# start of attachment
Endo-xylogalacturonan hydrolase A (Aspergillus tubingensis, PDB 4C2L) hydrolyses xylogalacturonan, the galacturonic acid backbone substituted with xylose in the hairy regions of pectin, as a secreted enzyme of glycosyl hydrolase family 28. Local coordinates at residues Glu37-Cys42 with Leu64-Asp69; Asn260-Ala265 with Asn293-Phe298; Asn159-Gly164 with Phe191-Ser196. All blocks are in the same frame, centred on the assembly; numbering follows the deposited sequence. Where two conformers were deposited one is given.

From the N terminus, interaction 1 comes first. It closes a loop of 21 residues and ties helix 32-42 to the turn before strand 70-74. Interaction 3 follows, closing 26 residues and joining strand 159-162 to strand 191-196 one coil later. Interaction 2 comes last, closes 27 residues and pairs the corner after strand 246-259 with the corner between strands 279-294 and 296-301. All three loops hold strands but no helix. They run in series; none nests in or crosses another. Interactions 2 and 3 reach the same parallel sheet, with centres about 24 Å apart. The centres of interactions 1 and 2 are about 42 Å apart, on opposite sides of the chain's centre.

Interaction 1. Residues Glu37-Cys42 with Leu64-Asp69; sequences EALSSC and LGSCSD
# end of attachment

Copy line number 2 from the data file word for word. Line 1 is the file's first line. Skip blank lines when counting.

From the N terminus, interaction 1 comes first. It closes a loop of 21 residues and ties helix 32-42 to the turn before strand 70-74. Interaction 3 follows, closing 26 residues and joining strand 159-162 to strand 191-196 one coil later. Interaction 2 comes last, closes 27 residues and pairs the corner after strand 246-259 with the corner between strands 279-294 and 296-301. All three loops hold strands but no helix. They run in series; none nests in or crosses another. Interactions 2 and 3 reach the same parallel sheet, with centres about 24 Å apart. The centres of interactions 1 and 2 are about 42 Å apart, on opposite sides of the chain's centre.